Chocolay survey to include input on animal husbandry
MARQUETTE – Chocolay Township planning officials are hoping to gain public input on a number of topics through a lengthy survey set to be unveiled in the coming days.
The 18-page document addresses possible municipal recreation opportunities, appropriate uses for public and private lands, support for township-wide regulations and seeks to gauge community input on where tax dollars would be best spent.
In addition, the survey focuses heavily on whether Chocolay Township residents support animal husbandry in residential areas.
The inclusion of that topic will make the survey a vital piece of data, according to Chocolay Township Planning Director Kelly Drake Woodward.
“It’s very important, for this particular survey, that people participate, especially because of the animals issue, the keeping of animals,” she said. “That’s something that the planning commission feels like they need more guidance on, as far as what people think is appropriate, and if they don’t hear from them, then it’s just a guess.”
Woodward recently proposed to the Chocolay Planning Commission a set of regulations stipulating that animal husbandry be allowed as an “accessory homesteading activity,” which is defined, in part, as something “meant to support the household in attaining some level of self-sufficiency.”
As a part of the proposed regulations, Woodward came up with a system of “animal equivalents,” which handicapped different types of grazing animals based on relative size and behavioral potential for nuisance.
While allowed animals would range from rabbits and chickens to horses, cows and llamas, the size of the grazing area, combined with the particular zoning of a parcel, would determine what types of animals would be permitted.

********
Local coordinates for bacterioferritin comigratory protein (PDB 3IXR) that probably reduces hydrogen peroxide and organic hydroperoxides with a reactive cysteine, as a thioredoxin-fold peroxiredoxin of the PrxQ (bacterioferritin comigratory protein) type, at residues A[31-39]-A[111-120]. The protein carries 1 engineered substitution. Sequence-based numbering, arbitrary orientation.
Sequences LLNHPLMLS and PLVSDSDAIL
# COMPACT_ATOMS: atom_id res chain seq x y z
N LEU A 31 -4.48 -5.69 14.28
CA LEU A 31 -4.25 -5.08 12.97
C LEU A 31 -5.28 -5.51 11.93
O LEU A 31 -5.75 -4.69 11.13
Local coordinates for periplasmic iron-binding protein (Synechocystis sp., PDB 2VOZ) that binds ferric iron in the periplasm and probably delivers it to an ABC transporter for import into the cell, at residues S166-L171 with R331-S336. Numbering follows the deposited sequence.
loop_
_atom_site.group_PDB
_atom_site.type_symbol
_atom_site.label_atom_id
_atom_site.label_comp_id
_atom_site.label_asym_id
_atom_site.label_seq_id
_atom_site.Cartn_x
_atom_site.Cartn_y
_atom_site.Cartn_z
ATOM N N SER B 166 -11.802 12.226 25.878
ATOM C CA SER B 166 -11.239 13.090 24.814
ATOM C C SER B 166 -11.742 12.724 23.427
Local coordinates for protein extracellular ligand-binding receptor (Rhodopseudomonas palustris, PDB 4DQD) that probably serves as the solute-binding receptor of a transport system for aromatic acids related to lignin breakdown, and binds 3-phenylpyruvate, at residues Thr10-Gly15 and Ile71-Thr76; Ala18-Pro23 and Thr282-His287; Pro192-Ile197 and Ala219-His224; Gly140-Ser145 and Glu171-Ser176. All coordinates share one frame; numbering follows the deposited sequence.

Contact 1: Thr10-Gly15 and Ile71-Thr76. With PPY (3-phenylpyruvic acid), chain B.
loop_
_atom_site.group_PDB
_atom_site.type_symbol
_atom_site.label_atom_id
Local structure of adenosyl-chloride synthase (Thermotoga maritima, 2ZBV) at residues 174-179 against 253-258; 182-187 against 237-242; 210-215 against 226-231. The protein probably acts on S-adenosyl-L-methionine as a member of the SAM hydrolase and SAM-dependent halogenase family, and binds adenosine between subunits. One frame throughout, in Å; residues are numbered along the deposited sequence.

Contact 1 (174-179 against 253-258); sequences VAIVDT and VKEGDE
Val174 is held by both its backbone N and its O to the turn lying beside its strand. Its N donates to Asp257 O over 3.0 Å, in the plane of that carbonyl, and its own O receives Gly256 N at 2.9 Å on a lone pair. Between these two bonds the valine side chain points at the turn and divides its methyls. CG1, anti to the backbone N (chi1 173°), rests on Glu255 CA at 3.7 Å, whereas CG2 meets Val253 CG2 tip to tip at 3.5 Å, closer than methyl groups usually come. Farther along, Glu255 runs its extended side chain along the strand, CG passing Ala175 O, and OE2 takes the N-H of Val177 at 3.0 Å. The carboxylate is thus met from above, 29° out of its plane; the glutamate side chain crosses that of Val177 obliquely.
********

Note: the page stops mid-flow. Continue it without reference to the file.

vThe planning commission decided to include the topic on the survey and await public input before making a decision.
Woodward said the survey data will be used to help guide the creation of the township’s new master plan and five-year recreation plan. The initial goal is to lay a blueprint for the future, she said.
“This will all be a factor that’s considered when we’re creating policy in our master plan and creating the recommended goals and projects in the master plan,” she said. “There may be some new regulations that come out of the recommendations of the master plan. Ultimately, it could end up as something that’s legally enforced, but it starts by being something advisory, as far as being a part of the master plan.”
The full master plan will go through a public hearing and approval process prior to being adopted.
Woodward said postcards will likely be sent out to every household in the township in the coming days alerting people of the survey. Residents will have the option of taking the survey online or contacting the township for a paper copy.
Multiple members of a single household will be able to take the survey, according to Woodward, who added that results will be compiled and made available to the public.
The survey will remain open until Sep. 30 and individual responses will remain confidential.
Woodward said she hoped the public process surrounding the master plan and recreation plan would be completed by the end of the year, with the plans being adopted before spring.
Kyle Whitney can be reached at 906-228-2500, ext. 250. His email address is firstname.lastname@example.org.